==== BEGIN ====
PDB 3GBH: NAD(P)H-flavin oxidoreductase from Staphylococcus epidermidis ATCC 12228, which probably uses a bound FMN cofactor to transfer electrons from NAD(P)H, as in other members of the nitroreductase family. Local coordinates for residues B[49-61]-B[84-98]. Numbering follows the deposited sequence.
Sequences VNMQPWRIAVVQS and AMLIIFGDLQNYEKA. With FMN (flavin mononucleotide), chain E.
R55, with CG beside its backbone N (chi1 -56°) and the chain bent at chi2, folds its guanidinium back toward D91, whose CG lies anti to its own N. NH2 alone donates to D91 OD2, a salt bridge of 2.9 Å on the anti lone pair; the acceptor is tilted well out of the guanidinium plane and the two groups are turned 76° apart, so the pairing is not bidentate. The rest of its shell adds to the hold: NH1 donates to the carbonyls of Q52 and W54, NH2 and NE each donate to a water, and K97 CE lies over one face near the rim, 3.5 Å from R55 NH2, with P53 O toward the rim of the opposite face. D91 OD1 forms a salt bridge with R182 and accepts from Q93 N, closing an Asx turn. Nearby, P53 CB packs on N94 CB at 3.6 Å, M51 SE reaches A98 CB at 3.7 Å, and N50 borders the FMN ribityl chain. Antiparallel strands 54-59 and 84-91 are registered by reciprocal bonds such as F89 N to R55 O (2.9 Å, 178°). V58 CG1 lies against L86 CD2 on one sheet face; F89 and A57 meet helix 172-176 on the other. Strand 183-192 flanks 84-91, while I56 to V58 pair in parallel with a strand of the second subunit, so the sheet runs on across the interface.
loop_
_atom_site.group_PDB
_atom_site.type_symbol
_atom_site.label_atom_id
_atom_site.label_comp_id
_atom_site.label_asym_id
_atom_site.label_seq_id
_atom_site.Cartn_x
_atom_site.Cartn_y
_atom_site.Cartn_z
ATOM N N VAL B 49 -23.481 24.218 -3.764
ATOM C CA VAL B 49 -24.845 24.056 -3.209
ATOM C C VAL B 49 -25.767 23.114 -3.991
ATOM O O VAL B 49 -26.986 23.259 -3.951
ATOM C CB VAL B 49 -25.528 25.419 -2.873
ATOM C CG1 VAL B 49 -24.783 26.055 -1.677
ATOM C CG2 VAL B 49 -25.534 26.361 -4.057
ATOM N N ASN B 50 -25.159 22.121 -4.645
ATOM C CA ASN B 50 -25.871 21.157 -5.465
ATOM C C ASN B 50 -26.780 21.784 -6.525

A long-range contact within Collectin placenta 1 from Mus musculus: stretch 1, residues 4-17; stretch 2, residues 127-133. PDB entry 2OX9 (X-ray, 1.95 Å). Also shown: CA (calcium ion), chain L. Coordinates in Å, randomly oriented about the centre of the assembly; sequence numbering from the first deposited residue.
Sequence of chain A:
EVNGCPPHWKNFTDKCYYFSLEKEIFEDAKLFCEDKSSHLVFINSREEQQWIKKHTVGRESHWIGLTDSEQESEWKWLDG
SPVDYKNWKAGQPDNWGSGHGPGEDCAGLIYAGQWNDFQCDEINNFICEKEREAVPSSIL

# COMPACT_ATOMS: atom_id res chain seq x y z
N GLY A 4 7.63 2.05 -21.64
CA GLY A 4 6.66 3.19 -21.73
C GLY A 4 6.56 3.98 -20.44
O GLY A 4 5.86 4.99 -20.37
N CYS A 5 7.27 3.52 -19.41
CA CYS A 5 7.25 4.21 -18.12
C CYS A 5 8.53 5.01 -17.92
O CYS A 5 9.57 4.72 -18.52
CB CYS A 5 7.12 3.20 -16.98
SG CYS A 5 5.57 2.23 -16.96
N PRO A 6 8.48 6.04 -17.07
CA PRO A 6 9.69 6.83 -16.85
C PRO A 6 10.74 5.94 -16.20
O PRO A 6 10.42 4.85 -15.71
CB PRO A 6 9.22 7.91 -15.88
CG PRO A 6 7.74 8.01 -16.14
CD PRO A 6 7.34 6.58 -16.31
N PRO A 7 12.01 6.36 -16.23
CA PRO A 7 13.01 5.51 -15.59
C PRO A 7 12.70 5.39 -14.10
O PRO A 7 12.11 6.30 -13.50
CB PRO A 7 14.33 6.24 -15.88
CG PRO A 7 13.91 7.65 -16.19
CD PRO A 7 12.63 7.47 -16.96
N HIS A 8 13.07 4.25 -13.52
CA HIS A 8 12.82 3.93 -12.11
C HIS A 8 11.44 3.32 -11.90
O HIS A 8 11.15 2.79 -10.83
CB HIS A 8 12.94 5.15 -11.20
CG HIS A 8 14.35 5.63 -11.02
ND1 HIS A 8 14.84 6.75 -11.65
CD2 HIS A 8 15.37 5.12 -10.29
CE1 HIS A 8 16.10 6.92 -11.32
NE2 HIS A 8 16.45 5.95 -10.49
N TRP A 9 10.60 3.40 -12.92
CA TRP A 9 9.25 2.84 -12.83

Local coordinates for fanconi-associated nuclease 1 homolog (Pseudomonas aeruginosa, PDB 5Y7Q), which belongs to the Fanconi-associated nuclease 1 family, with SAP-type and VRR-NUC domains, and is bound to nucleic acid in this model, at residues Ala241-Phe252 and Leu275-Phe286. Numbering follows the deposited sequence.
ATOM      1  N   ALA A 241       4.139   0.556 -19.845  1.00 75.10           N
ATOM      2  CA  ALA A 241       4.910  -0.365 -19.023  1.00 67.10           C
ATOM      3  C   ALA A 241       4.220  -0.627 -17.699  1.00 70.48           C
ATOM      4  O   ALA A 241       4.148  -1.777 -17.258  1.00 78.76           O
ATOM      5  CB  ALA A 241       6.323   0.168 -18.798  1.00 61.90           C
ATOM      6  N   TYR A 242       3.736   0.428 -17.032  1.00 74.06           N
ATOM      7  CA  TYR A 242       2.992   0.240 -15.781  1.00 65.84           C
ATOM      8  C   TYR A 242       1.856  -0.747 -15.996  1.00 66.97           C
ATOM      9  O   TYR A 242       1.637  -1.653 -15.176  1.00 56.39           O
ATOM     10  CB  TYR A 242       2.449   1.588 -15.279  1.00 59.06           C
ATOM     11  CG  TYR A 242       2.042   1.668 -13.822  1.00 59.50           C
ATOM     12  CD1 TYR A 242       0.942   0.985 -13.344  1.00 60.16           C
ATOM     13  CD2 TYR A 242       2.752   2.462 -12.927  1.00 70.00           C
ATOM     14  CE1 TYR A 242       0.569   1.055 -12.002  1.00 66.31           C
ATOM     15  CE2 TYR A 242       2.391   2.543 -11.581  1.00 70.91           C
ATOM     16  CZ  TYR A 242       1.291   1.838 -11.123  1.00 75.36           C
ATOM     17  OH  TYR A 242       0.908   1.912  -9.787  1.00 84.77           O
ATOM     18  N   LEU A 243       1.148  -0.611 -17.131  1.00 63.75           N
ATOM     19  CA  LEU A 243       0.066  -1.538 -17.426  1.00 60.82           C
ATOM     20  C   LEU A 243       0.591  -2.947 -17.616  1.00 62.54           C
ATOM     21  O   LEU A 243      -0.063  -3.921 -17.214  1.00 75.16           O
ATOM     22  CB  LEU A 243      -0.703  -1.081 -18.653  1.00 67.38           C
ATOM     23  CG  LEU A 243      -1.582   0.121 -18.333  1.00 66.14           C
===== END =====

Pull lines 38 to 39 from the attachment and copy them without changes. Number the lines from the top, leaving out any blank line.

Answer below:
SG CYS A 5 5.57 2.23 -16.96
N PRO A 6 8.48 6.04 -17.07